A clue could be that there’s a large hall here, and it was not unknown for wealthy landowners to move whole communities in order to create private parks. This happened at Shugborough in Staffordshire.

Today we’ve had a regular run of locks to descend, the first after about 10 minutes, then the rest no more than 15 minutes apart.

No 1 today, Newton Top Lock
I though we were going to be in for a bit of frustration, as we arrived the first couple of locks were against us, with the lower gates stood open. Then after closing them, filling the lock, dropping down and Mags motoring out, I found that I couldn’t keep the bottom gates shut either!
I closed the one that we’d come out of, only to have the other one swing open. Crossing over the top gates, I closed the other one, crossed back and the damn thing swung open again. I’m afraid that’s how it stayed. I know you’re supposed to close everything on leaving, but there are limits on how many times I’m prepared to walk around a lock!

By the time we’d got three locks under our belts traffic that had spent the night at Kilby Bridge had started to arrive, so the locks were filled ready for us, and we were able to leave gates open with a clear conscience with boats approaching.

Between Locks 26 and 27, Bottom Half Mile Lock and Turnover Lock.The clouds roll in!

Another customer for Bumblebee Lock.
I thought we might get away with the weather, but 10 minutes from Kilby Bridge we had a heavy shower. It didn’t last long, and with the brisk wind everything had dried out again by the time we pulled onto the services at the BW maintenance yard.

We filled with water, emptied a loo and rubbish, and motored across the canal to the moorings. We’re staying here tonight, taking it easy, girding our loins ready for the run through Leicester tomorrow.
The forecast is for rain later in the afternoon. We’ll be making an early start, hoping to avoid most of it.

Locks 7, miles 2¾

Monday, August 23, 2010

Mixed Weather……

We had to pay for having such a pleasant day yesterday, didn’t we. Heavy overnight rain left big puddles on the towpath, but at least they’d cleared by the morning. Still grey though, with more forecast.
We were on the move around 10 as usual.

There’s a designated SSSI along the canal, starting just past Debdale Wharf Marina. It runs all the way to Kilby Bridge.Exceptionally rare pondweed, indeed!

The canal does a few switchback turns, following the contour of the land, before arriving at Saddington Tunnel.

Saddington Tunnel, South portal.
This tunnel is known as home to a colony of Daubenton’s bats, although none were in evidence today. They hibernate for 6 months a year. Not a bad idea, with our current climate! We did see a kingfisher ducking in and out of the entrance, maybe taking spiders from the cobwebs just inside.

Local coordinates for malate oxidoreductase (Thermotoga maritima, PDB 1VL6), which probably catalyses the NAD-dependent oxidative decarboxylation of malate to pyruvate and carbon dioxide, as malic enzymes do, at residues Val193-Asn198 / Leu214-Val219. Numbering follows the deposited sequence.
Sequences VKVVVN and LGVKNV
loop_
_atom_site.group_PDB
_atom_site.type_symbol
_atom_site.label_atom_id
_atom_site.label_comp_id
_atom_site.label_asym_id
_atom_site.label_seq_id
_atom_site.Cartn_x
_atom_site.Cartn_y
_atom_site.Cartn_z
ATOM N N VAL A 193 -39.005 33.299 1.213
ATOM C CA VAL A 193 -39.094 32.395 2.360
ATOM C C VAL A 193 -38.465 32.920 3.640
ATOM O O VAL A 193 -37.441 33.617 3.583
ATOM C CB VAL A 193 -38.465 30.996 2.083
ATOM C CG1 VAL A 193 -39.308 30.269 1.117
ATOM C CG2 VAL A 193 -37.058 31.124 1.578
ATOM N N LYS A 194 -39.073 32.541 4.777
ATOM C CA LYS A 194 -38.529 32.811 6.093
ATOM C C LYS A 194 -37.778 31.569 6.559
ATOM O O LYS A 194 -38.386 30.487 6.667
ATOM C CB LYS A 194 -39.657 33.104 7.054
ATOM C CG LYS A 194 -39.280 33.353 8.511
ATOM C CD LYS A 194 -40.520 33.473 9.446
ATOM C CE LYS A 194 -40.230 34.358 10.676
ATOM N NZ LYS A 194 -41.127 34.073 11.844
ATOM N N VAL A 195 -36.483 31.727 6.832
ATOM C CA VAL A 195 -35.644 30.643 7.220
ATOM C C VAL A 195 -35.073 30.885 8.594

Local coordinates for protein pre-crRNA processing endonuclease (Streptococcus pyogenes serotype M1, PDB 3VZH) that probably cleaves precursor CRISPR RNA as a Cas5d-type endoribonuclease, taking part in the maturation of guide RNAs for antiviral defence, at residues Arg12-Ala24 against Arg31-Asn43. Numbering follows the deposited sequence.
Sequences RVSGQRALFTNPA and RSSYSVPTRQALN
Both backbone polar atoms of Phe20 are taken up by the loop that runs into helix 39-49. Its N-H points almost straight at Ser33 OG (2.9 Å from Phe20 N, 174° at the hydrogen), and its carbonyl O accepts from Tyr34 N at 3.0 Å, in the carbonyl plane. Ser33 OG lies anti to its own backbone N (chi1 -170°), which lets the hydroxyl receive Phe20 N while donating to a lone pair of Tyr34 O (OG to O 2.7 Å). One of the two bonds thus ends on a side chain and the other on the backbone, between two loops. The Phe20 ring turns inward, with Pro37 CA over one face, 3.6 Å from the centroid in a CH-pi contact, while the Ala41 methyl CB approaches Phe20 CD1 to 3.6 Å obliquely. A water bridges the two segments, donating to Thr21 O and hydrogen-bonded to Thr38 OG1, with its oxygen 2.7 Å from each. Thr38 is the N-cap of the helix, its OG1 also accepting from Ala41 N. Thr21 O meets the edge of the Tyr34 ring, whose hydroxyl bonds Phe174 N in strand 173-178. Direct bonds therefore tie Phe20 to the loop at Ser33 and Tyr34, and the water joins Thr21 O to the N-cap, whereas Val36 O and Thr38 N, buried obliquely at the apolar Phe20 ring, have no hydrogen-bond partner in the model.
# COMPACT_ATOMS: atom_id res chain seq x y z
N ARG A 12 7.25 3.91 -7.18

Bat box about 100 feet in.
The red brick lining throws back an eerie light from our flat beamed tunnel light.The light is actually a fog lamp from a 60’s Riley 1.5. It’s flat beam is ideal for tunnels, clearly illuminating both walls without dazzling oncoming traffic.

We pulled in just past Fleckney Bridge to make a quick visit for essentials at the Co-op in the village, then were passed by a boat as we were getting ready to move.
We caught up with them at Kibworth Top Lock, and shared the next five, down to Wistow.
All the locks from here to the Trent are broad, now.

In Kibworth Top Lock with NB Lazy Bee.
Pywells Lock
A couple of years ago, in the winter, we arrived here, going up. The pound above was almost empty, and I had to run water down through the uphill locks so we could get going.
No problem today, there’s water coming over the top gates.

There was a boat waiting to come up. It was NB Blackden Gem, yet another Orchard boat, this time number 14. She’s the last one that Stan Collymore built from the base plate up, after this he bought shells in. She’s actually the 13th that he built, but you don’t put that on a boat, do you….

Still looking good, NB Blackden Gem.
The weather took a turn for the worse, a short shower being the prelude to more continuous heavy rain. We only had to put up with about 15 minutes of it though, before pulling in as planned at Wistow.
The couple on NB Lazy Bee went past, but I’ve a suspicion they might also have called it a day a little further on.

Locks 5, miles 6½

Sunday, August 22, 2010

Down the Wooden Hill.

Yesterday’s weather was decidedly grim, showers on and off for most of the day. So we stayed put, and I changed the oil and filters on the engine and gearbox.

Today was much better, warm and sunny first thing when I was out for my run, so it was pull pins and head off down the locks as soon as I’d taken Meg out for her morning constitutional.